Ask With Teens

Ask With Teens
Dr. Phil answers parents' questions about raising teens.
Sandra and Katie

Sandra, who has made her 13-year-old daughter, Katie, sign contracts agreeing not to engage in certain behaviors, wonders if she's being too overprotective.

"When she's 16, if she hasn't done drugs or had sex or gotten into kissing a boy, she gets $1,000," explains Sandra. "By the age of 17, she gets another $1,000. At 18, she gets another $1,000 ... Katie needs to give us 24 hours notice for sleepovers. If she doesn't call by 10:00, we'll drive by the house just to make sure everything is OK. Dr. Phil, am I being an absurdly overprotective parent?"

"I would like to go to a dance by myself without my parents because they embarrass me," complains Katie. "My friends say, 'Oh, you're the freak on a leash!' I've begun to feel smothered. I feel like a prisoner."
"Do you really want a daughter who is 18 and has never kissed a boy?" asks Dr. Phil.

"No, I don't," says Sandra. "We presented this contract to Katie and let her know that any time she wants to get out of it, she can."

"But it will cost her $1,000!" says Dr. Phil's son, Jay.

"Absolutely," responds Sandra.

"That's bribery," says Dr. Phil. "This has been tried in American history and throughout time. You cannot legislate or buy morality. You can inspire morality. You can do things that teach her to value herself enough not to go out and do things that are self-destructive ... You asked, 'Am I ridiculously overprotective?' The answer is, 'Yes.'"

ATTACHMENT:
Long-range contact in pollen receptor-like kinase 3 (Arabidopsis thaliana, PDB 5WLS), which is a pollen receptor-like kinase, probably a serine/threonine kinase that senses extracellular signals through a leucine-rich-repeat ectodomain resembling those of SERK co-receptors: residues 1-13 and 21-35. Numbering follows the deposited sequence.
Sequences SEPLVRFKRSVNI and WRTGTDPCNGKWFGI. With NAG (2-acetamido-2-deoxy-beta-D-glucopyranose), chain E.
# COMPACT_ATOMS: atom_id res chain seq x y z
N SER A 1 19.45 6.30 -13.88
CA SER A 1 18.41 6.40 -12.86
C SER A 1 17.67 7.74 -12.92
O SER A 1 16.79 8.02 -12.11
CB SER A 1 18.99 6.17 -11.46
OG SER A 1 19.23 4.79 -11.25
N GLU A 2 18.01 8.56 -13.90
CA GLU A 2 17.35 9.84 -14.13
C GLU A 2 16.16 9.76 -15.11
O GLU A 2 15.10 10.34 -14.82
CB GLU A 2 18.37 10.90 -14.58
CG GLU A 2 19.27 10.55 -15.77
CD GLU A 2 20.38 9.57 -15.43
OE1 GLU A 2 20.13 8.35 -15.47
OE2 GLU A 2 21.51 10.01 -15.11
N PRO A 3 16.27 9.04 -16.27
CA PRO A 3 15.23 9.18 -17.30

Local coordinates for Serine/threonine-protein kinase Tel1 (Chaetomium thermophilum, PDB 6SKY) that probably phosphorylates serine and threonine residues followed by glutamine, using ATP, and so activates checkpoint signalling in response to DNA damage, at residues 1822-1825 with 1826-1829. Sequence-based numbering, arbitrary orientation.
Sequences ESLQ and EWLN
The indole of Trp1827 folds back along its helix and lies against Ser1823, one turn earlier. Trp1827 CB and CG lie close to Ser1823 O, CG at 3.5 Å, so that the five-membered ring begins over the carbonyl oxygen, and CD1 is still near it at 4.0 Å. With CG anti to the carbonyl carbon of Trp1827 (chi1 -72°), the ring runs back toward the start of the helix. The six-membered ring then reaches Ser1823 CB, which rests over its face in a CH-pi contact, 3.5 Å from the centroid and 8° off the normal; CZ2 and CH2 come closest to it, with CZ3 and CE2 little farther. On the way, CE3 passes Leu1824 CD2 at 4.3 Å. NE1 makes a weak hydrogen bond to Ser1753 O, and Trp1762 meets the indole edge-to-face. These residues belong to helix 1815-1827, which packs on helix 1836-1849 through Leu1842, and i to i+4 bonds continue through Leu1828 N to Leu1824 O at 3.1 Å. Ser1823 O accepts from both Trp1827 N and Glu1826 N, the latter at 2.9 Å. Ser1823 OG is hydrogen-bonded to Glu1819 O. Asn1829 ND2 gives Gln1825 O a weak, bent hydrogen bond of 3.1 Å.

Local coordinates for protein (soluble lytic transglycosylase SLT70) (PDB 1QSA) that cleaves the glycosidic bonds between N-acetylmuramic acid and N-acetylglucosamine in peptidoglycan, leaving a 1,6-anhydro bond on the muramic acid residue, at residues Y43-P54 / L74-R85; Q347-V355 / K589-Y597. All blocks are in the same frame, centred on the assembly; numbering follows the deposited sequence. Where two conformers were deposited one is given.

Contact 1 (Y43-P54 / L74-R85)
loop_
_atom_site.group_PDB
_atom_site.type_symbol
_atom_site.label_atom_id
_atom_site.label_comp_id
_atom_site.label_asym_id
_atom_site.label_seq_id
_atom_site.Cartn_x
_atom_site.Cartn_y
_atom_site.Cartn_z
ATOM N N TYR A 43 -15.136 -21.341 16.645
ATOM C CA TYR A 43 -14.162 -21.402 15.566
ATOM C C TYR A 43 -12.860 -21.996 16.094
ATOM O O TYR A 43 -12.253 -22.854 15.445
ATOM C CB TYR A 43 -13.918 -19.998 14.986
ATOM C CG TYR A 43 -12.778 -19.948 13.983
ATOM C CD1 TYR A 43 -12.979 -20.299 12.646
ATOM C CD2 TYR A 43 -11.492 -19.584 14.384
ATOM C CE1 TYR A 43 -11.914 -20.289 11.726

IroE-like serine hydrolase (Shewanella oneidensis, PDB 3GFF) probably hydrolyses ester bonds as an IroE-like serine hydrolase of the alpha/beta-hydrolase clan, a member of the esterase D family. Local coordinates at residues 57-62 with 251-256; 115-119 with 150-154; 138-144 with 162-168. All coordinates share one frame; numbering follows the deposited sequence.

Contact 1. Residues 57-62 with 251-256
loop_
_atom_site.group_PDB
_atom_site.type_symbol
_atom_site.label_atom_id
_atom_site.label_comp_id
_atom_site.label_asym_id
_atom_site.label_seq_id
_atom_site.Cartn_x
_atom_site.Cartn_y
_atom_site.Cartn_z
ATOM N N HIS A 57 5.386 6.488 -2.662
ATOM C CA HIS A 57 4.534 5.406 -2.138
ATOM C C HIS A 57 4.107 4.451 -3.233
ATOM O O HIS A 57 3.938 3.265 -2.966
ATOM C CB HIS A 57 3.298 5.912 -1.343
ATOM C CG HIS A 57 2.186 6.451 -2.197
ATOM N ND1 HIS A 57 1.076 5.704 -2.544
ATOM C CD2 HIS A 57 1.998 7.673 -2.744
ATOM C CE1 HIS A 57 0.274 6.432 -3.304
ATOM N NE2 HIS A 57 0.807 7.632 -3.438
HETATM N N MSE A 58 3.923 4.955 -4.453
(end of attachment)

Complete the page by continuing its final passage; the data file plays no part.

Dr. Phil continues, "When you give people external rewards for doing things, it blocks the development of their internal values. 'Why am I not having sex with a boy? Because I'm being paid not to.' That's not how you want her to reason through that. [You want her to say] 'I'm not doing it because I value myself.'"
"I found that CD plus another one and I got the lyrics," says Dr. Phil. "Chris, I want you to listen to this because one of these is Tupac, which you like, and the other is Eminem, which Jordan likes. Now this is from the CD that was in the car."

Dr. Phil proceeds to read the lyrics:
"Bleep you and your mother bleeping momma...
We're going to kill all of you mother bleepers...
You better back the bleep up before you get smacked the bleep up.
"

"You see, what we hear are edited radio versions of this,"
explains Dr. Phil. "But these are the CDs they buy that have all the language on them. It's talking about shooting and killing."